2. Type of Blogger: Who is blogging? Is he a teacher? A Student? A Professor? Administrator? Researcher? Government? Watchdog?

3. Give Readers a Weightage: Possibly weight the data to show how many people visit the site. My understanding of the data tells me that this shows how many people link to the site and how many the site links to (weighted appropriately) but not how many visit it. (being constrained by my own understanding of Internet metrics and tracking, I can alas, only preach from the pulpit but not suggest how to make this happen!)

4. Give Vintage a Weightage: This one is a tricky one. It depends on how you classify Top. Is the Top blog that has been cross-referenced the most? Or is the Top Blog that has been cross-referenced the most within a given time-period? I think there’d be rooters for both ideas, but personally I’m in favour of a defined time period (preceding 12 months, last calendar year etc). It makes it Current and Fresh, it tells you what the people are rooting for today.

5. Eduposts too, please!: Is it possible to have a similar list for the top EduPosts? Now that would be something!

I can understand that this is a lot of work the team to do, but maybe there is some way to collaborate on this? Wiki-style? Create a sheet with data that you want to collect and blog writers can fill in missing information about their blogs? Write-protect rank/authority data so that cannot be manipulated?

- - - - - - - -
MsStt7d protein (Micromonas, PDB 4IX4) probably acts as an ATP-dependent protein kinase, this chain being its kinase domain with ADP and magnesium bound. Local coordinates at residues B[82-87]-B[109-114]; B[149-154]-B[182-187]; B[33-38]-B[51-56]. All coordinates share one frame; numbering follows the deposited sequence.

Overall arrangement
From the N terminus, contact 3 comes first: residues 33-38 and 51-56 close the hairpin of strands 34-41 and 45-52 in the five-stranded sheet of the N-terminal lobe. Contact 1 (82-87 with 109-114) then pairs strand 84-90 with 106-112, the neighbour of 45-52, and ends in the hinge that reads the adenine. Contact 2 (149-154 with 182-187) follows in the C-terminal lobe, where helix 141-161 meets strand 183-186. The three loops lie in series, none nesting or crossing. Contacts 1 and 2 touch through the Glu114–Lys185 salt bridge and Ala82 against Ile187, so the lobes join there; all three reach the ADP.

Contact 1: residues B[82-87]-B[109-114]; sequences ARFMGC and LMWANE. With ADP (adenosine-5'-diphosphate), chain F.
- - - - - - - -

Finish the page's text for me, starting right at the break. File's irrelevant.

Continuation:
Looking at the Long Tail

I noticed that there were only 900 or so entries that had Authority on Technorati (i.e. Authority rank of 1 or more – simply put, Technorati had indexed pages that linked to these blogs).

Similarly, only 500 odd blogs had a Technorati authority rating of 10 or more.

Let me put this in perspective. After 3 weeks of blogging, My Technorati authority rating is 27 – no doubt a miracle, but if the Red Pencil can achieve this, so can almost all of us.

The list has over 3600 blogs. This means that, if one were to use Technorati as proxy for validation of content (and then by a small leap of logic, readership), we EduReaders are missing out on almost 75% of the blogs out there.

That is a shame.

For anyone who’s been blogging for even a few days, it’s obvious that the network effects of blogging are stupendous. A bit like in a telephone network, the power of the blogging world increases exponentially every time a new blogger is added to the network.

I wonder, then, what can be done to bring some of these blogs readership? Apart from the efforts they put into “publicizing” their blogs, maybe its worthwhile for some of the leading EduBloggers to evangelize their effort.

I am contemplating starting a small exercise where some of us check out blogs ranked between sub 500 (to around 1200) and put up posts that we find interesting. That should drive traffic to those blogs.

Maybe the traffic generated to the blogs would lead to more effort on the writers’ part to post regular, more cogent work. We in turn would find new, thoughtful and refreshing opinion.

The only caveat I see is evidence of blogging activity: any blog that qualifies for linking should have had at least one post in the last 10 days and at least five in the last two months. Wouldn’t want to be spending time linking blogs abandoned by their writers, would we?

What do you think? As ever, grateful and keen for comments.

Update: August 4, ’07 here.

PS: Karl and Scott, whats the background score on Shift Happens? Not the Scottish music in Braveheart, is it? Whatever it may be- It’s Brilliant.